I took this photograph back in mid-July, when I was visiting the Alpine Boat Basin at the northern end of the picnic area for the New Jersey Palisades. “Kearney House” dates back to sometime around 1761, when the southern part of the house was built at the river terminus of a route where farmers could transport goods from Closter Dock Road through a pass in the cliffs on their way to New York. At one point, it was mistakenly thought this house served as Lord Cornwallis’ headquarters in the American Revolution.
The house gains its name from James and Rachel Kearney, who moved here in 1817. The five children by the couple—then, more decisively, James’ death, which forced Rachel to open a tavern to make ends meet—necessitated an enlargement of the house’s northern end in the 1840s.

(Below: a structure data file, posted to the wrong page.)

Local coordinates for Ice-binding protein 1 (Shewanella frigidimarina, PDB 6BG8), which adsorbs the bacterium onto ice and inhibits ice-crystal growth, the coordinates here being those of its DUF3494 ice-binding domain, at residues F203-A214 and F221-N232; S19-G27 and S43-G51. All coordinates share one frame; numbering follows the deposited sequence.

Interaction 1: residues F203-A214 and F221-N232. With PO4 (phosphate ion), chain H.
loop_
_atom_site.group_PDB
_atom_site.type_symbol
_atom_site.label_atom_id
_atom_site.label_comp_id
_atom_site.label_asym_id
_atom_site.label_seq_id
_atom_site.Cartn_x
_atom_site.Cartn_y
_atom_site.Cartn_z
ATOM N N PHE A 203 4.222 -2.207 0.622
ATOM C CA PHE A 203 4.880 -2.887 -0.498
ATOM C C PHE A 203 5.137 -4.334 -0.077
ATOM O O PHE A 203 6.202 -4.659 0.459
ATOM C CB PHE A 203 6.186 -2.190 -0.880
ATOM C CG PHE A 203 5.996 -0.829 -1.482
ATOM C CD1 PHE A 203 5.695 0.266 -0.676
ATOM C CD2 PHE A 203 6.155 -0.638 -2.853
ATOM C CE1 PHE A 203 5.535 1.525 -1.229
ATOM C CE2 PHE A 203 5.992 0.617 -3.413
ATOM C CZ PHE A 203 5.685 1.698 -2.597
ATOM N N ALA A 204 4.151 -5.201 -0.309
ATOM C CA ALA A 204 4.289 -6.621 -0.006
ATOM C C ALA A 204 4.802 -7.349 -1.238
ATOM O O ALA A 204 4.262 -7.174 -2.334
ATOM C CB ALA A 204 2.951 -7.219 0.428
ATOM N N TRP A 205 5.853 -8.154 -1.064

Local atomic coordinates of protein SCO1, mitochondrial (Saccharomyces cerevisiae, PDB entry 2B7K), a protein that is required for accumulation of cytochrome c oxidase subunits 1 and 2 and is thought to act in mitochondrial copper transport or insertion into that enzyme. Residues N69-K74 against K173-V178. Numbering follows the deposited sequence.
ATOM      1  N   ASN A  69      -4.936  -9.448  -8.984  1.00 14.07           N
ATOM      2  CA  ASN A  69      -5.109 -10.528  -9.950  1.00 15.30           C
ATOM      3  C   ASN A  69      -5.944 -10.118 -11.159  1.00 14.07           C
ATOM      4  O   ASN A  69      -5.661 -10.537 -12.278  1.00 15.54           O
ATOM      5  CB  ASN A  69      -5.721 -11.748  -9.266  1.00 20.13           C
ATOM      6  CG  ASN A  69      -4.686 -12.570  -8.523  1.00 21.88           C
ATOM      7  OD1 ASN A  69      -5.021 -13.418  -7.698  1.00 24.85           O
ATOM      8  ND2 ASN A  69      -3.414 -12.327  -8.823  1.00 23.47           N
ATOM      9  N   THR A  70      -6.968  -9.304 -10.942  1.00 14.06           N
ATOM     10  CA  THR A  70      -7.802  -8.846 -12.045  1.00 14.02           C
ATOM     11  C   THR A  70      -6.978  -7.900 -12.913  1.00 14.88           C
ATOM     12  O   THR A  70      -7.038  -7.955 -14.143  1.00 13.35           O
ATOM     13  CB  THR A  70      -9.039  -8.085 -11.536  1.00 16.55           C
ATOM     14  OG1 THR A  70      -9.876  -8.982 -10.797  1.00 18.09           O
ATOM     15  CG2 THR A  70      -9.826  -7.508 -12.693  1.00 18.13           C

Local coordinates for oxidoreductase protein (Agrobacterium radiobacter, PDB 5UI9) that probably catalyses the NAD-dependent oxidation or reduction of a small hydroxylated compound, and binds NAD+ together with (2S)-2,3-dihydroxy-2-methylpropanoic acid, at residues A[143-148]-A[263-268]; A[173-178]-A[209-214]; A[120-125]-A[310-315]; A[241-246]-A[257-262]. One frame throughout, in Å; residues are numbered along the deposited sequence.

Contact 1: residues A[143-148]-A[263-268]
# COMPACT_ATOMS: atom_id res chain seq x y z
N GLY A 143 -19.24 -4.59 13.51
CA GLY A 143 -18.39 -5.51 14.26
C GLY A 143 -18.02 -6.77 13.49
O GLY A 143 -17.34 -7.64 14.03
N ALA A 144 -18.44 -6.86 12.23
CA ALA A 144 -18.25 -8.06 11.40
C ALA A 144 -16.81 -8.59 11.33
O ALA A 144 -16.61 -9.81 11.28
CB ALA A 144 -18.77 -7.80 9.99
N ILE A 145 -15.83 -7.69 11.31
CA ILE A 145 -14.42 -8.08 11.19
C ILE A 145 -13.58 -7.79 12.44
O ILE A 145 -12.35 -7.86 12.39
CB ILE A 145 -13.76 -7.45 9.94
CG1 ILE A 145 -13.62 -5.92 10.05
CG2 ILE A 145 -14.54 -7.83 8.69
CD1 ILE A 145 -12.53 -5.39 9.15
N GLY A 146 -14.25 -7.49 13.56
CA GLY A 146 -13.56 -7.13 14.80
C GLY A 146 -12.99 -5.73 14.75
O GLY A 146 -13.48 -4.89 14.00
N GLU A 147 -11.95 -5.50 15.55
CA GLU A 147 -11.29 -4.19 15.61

The Palisades Interstate Park Commission purchased the house in 1907. In the Roaring Twenties, the commission used this structure as a police station.